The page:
**Post 8/29 in the Staffrm #29daysofwriting challenge: A bit of fraction etymology**

Therefore, I really enjoyed a post from Don Steward earlier this year, pointing out that the word "denominator" contains part of the French word "nomme", meaning "name". As even Year 7 are used to writing this on the front of their French exercise books, it served as a useful reminder of exactly what a denominator is - it's the name or type of fraction. The 3 in 2/3 denotes that these fractions are called thirds, and we're splitting into three bits.

It's always surprised me just how resistant people are to writing division as a fraction. Historically, we've had fractions for much longer than our base 10 number system, and even the Egyptians (see Math Like an Egyptian), who used hieroglyphs rather than numbers, represented a fraction by writing the numerator (in their case, 1) above the denominator. This continued in Sanskrit practice during the first millenium AD, developing to fractions with denominators that weren't 1, and dealing with mixed numbers - Sanskrit mathematicians would have written the fraction 4 1/2 as 4 1 2 in a vertical line.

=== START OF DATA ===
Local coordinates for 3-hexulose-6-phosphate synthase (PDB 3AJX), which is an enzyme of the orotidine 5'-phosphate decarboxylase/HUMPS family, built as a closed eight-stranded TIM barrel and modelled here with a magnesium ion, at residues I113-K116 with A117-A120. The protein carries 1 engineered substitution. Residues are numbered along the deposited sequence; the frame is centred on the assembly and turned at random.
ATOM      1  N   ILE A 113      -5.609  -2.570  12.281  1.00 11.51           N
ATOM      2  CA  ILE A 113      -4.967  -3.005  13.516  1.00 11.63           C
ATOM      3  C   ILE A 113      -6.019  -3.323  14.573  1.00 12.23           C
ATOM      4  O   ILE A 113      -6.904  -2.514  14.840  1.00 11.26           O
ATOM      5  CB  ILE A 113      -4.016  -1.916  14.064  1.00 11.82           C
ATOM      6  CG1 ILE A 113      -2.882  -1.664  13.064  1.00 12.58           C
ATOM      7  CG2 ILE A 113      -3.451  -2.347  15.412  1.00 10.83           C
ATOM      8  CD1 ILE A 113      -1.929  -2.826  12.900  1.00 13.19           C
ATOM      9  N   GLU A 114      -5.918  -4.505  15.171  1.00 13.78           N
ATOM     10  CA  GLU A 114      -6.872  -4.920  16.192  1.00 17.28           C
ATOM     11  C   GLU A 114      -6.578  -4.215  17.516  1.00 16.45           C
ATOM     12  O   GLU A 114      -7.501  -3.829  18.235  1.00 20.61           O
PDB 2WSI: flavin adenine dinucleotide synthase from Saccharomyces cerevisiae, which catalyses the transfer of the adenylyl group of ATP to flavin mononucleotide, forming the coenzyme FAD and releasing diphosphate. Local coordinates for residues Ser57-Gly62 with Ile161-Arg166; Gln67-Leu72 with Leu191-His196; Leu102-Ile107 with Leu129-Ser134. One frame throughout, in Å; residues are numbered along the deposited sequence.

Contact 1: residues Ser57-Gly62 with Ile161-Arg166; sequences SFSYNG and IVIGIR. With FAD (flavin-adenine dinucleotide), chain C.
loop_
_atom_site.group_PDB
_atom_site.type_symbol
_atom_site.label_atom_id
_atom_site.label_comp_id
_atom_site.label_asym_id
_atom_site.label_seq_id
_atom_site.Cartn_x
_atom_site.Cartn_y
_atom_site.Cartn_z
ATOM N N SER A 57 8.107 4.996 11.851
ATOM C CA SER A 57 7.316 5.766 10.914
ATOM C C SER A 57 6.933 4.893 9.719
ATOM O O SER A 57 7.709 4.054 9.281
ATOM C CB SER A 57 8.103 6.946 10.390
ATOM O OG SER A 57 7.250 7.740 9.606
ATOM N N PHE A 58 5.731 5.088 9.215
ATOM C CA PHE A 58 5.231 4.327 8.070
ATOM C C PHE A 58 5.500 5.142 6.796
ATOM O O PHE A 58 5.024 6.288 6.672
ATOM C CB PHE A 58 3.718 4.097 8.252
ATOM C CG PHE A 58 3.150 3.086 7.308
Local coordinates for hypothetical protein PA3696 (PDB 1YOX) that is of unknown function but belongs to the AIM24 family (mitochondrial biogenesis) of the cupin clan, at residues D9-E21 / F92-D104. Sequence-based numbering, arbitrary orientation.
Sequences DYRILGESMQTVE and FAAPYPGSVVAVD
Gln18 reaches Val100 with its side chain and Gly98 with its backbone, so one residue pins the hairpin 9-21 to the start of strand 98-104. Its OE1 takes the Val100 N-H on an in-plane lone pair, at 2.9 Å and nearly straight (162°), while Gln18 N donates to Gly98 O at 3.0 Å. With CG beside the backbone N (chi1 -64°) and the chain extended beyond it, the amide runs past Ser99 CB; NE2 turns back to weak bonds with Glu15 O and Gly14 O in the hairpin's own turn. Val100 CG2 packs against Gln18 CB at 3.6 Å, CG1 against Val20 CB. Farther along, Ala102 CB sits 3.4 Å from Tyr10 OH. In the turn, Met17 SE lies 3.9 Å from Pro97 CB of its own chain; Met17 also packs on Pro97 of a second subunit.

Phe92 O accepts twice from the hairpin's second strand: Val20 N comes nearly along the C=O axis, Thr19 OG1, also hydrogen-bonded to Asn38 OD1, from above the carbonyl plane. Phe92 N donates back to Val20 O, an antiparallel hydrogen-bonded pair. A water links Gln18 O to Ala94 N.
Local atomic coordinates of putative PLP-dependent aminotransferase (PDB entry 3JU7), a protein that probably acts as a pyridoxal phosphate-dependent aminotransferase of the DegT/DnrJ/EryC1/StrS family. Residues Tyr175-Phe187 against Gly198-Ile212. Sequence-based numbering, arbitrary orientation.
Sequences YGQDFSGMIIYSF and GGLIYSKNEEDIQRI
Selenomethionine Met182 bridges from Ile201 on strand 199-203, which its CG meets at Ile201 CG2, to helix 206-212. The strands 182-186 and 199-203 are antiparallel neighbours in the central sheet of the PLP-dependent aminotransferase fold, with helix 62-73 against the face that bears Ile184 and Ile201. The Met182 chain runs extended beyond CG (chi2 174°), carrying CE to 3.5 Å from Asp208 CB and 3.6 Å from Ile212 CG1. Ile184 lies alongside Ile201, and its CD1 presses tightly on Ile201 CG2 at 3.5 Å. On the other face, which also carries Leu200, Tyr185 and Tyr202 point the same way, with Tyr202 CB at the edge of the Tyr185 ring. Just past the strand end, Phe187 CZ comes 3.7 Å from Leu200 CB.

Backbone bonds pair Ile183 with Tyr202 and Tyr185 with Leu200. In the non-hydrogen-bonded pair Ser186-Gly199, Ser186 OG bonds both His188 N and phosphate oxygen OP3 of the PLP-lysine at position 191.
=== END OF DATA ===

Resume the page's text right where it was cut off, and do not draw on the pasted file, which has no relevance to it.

Arabian mathematicians added the line in between the numerator and denominator (called avinculum) a little later on, and this practice then spread to Medieval Europe along with the Arabian numeral system that we use today.

Conversely, the obelus (÷) - the division symbol that all primary pupils will be used to - didn't appear until a book written in 1659 by a German mathematician called Johann Rahn, which was subsequently translated into English by John Pell. Up until that point, mathematicians were using a variety of symbols to represent division, including an open bracket or a colon (now used exclusively for ratio notation). The obelus was, confusingly, also being used to represent subtraction in some parts of Northern Europe.

Although there's an argument that the two representations have their places in mathematics (perhaps 1 divided by 3 as 1 over 3 implies that you want the exact answer of one third, whereas writing 1 ÷ 3 expects the recurring decimal answer 0.333...), I'd wonder if the increasingly frequent use of computers will render both forms of notation redundant, and whether, in a few years' time, if we'll all be writing 1/3 instead...

You might also want to check out this post from Matthew Compher, which looks at misconceptions that can arise from over-reliance on the obelus.